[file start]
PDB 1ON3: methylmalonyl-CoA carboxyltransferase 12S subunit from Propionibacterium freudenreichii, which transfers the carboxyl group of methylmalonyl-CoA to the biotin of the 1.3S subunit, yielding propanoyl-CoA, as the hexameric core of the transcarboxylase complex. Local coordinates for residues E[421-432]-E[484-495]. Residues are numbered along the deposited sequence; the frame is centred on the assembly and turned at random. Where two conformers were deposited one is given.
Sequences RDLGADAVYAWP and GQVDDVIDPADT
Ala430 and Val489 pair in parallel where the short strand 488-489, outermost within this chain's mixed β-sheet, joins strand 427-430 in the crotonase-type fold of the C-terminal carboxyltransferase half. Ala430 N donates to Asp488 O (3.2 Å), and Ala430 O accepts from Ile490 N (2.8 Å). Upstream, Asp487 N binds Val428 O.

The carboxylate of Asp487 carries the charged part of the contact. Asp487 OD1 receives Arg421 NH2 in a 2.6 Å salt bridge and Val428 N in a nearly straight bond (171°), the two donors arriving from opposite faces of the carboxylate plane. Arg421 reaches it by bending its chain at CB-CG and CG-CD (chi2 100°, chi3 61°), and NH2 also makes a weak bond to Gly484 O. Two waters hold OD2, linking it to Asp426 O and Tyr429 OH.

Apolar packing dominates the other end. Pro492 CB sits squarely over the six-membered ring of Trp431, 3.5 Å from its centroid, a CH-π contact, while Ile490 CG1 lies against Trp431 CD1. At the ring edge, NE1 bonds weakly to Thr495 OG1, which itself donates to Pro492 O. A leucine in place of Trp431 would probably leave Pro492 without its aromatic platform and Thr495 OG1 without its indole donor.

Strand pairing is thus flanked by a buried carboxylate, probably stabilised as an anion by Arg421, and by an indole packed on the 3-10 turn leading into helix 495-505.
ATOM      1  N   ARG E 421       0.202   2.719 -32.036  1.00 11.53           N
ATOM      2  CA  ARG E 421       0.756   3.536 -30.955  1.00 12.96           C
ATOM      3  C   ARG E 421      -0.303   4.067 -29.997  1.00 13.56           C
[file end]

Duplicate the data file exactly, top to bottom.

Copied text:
PDB 1ON3: methylmalonyl-CoA carboxyltransferase 12S subunit from Propionibacterium freudenreichii, which transfers the carboxyl group of methylmalonyl-CoA to the biotin of the 1.3S subunit, yielding propanoyl-CoA, as the hexameric core of the transcarboxylase complex. Local coordinates for residues E[421-432]-E[484-495]. Residues are numbered along the deposited sequence; the frame is centred on the assembly and turned at random. Where two conformers were deposited one is given.
Sequences RDLGADAVYAWP and GQVDDVIDPADT
Ala430 and Val489 pair in parallel where the short strand 488-489, outermost within this chain's mixed β-sheet, joins strand 427-430 in the crotonase-type fold of the C-terminal carboxyltransferase half. Ala430 N donates to Asp488 O (3.2 Å), and Ala430 O accepts from Ile490 N (2.8 Å). Upstream, Asp487 N binds Val428 O.

The carboxylate of Asp487 carries the charged part of the contact. Asp487 OD1 receives Arg421 NH2 in a 2.6 Å salt bridge and Val428 N in a nearly straight bond (171°), the two donors arriving from opposite faces of the carboxylate plane. Arg421 reaches it by bending its chain at CB-CG and CG-CD (chi2 100°, chi3 61°), and NH2 also makes a weak bond to Gly484 O. Two waters hold OD2, linking it to Asp426 O and Tyr429 OH.

Apolar packing dominates the other end. Pro492 CB sits squarely over the six-membered ring of Trp431, 3.5 Å from its centroid, a CH-π contact, while Ile490 CG1 lies against Trp431 CD1. At the ring edge, NE1 bonds weakly to Thr495 OG1, which itself donates to Pro492 O. A leucine in place of Trp431 would probably leave Pro492 without its aromatic platform and Thr495 OG1 without its indole donor.

Strand pairing is thus flanked by a buried carboxylate, probably stabilised as an anion by Arg421, and by an indole packed on the 3-10 turn leading into helix 495-505.
ATOM      1  N   ARG E 421       0.202   2.719 -32.036  1.00 11.53           N
ATOM      2  CA  ARG E 421       0.756   3.536 -30.955  1.00 12.96           C
ATOM      3  C   ARG E 421      -0.303   4.067 -29.997  1.00 13.56           C